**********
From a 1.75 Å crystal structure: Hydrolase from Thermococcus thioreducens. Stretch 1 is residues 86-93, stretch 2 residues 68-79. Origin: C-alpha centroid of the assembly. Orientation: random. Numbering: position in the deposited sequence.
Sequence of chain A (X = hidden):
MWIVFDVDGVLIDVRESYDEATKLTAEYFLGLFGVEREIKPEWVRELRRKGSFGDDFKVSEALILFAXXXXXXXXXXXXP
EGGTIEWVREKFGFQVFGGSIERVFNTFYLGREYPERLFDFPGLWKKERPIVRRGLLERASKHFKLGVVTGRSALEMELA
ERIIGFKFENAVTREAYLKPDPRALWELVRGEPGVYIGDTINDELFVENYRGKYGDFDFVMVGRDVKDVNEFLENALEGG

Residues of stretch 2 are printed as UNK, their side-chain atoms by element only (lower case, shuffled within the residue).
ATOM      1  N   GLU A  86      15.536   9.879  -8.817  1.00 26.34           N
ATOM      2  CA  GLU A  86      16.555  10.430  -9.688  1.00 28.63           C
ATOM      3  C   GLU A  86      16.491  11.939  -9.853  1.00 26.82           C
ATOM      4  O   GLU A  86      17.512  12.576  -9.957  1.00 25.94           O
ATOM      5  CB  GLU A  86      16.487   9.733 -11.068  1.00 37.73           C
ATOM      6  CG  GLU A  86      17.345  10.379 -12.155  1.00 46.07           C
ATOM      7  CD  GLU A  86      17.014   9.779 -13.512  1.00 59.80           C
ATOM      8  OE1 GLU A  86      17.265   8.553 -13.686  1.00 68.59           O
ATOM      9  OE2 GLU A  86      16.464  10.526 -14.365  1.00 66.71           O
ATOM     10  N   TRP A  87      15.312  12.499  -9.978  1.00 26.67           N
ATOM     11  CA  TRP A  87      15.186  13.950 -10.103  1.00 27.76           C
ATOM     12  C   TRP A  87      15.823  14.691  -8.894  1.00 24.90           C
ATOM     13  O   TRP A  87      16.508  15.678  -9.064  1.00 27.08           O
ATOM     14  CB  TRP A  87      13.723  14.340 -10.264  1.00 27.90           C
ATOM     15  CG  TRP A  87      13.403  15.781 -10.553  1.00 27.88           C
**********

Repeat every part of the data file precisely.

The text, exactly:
From a 1.75 Å crystal structure: Hydrolase from Thermococcus thioreducens. Stretch 1 is residues 86-93, stretch 2 residues 68-79. Origin: C-alpha centroid of the assembly. Orientation: random. Numbering: position in the deposited sequence.
Sequence of chain A (X = hidden):
MWIVFDVDGVLIDVRESYDEATKLTAEYFLGLFGVEREIKPEWVRELRRKGSFGDDFKVSEALILFAXXXXXXXXXXXXP
EGGTIEWVREKFGFQVFGGSIERVFNTFYLGREYPERLFDFPGLWKKERPIVRRGLLERASKHFKLGVVTGRSALEMELA
ERIIGFKFENAVTREAYLKPDPRALWELVRGEPGVYIGDTINDELFVENYRGKYGDFDFVMVGRDVKDVNEFLENALEGG

Residues of stretch 2 are printed as UNK, their side-chain atoms by element only (lower case, shuffled within the residue).
ATOM      1  N   GLU A  86      15.536   9.879  -8.817  1.00 26.34           N
ATOM      2  CA  GLU A  86      16.555  10.430  -9.688  1.00 28.63           C
ATOM      3  C   GLU A  86      16.491  11.939  -9.853  1.00 26.82           C
ATOM      4  O   GLU A  86      17.512  12.576  -9.957  1.00 25.94           O
ATOM      5  CB  GLU A  86      16.487   9.733 -11.068  1.00 37.73           C
ATOM      6  CG  GLU A  86      17.345  10.379 -12.155  1.00 46.07           C
ATOM      7  CD  GLU A  86      17.014   9.779 -13.512  1.00 59.80           C
ATOM      8  OE1 GLU A  86      17.265   8.553 -13.686  1.00 68.59           O
ATOM      9  OE2 GLU A  86      16.464  10.526 -14.365  1.00 66.71           O
ATOM     10  N   TRP A  87      15.312  12.499  -9.978  1.00 26.67           N
ATOM     11  CA  TRP A  87      15.186  13.950 -10.103  1.00 27.76           C
ATOM     12  C   TRP A  87      15.823  14.691  -8.894  1.00 24.90           C
ATOM     13  O   TRP A  87      16.508  15.678  -9.064  1.00 27.08           O
ATOM     14  CB  TRP A  87      13.723  14.340 -10.264  1.00 27.90           C
ATOM     15  CG  TRP A  87      13.403  15.781 -10.553  1.00 27.88           C